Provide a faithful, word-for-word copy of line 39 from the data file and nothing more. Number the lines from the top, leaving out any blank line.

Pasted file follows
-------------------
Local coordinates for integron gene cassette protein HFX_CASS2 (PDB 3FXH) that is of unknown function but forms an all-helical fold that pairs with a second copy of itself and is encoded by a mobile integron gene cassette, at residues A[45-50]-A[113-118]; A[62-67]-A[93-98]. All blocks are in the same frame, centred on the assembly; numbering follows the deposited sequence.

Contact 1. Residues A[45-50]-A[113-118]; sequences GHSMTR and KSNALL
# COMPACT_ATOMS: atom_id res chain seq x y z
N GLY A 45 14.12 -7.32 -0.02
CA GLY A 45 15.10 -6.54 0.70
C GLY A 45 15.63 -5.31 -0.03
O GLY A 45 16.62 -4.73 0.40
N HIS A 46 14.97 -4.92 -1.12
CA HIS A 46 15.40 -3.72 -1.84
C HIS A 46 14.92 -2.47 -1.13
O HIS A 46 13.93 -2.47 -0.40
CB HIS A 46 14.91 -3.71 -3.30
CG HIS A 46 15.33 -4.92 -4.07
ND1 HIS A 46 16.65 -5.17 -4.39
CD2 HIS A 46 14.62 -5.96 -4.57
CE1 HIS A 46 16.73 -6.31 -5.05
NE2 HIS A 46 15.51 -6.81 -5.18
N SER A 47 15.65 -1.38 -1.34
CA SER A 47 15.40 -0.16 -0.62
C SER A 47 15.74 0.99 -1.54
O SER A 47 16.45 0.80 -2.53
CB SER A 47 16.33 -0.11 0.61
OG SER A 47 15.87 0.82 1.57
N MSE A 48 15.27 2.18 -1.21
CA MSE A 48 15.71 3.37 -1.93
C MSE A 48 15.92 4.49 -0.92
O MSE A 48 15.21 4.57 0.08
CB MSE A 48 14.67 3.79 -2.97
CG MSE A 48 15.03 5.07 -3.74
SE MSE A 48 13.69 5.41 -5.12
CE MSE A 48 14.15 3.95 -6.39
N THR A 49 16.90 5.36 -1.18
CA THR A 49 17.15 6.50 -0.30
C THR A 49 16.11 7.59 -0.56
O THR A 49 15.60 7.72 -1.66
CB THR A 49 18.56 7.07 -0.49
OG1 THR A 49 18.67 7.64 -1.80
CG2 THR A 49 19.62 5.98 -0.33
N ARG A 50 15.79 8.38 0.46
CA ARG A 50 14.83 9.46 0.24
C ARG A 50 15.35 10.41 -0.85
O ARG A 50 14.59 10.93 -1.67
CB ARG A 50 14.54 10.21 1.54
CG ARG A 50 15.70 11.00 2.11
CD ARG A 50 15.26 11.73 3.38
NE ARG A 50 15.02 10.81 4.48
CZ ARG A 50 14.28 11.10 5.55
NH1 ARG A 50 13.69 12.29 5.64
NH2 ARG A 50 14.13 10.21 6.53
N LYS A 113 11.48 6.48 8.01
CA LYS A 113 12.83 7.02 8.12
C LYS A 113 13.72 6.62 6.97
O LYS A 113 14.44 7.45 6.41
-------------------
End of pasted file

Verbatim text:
N ARG A 50 15.79 8.38 0.46